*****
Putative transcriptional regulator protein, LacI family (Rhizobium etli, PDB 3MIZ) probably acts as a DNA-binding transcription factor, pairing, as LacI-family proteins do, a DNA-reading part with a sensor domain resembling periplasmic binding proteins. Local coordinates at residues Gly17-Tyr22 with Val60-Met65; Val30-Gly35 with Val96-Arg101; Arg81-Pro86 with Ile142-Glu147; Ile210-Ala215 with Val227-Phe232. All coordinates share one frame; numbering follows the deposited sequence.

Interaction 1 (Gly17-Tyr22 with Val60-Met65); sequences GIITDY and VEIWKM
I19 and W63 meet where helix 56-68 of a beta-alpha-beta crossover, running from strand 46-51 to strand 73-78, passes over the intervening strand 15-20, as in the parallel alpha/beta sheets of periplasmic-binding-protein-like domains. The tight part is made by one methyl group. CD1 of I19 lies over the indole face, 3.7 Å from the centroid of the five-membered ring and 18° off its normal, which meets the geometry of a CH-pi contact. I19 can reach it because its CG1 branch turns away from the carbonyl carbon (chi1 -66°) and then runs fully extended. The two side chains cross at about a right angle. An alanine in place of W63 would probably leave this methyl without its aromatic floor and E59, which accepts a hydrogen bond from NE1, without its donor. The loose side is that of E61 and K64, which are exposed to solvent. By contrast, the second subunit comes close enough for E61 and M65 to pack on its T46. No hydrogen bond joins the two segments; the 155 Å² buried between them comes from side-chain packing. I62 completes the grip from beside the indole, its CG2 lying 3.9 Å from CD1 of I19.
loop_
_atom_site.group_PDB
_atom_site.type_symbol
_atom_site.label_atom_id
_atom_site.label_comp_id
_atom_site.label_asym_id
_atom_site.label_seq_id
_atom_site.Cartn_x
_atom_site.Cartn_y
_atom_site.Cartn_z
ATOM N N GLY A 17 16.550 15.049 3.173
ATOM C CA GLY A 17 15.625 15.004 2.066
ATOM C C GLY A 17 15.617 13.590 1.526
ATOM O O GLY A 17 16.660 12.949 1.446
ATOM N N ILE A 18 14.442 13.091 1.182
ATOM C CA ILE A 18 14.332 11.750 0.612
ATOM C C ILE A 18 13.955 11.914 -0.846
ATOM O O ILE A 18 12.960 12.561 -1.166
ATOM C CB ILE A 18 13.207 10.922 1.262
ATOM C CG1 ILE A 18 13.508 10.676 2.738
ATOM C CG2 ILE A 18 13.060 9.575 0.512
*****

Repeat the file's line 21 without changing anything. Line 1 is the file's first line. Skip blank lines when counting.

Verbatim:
ATOM O O ILE A 18 12.960 12.561 -1.166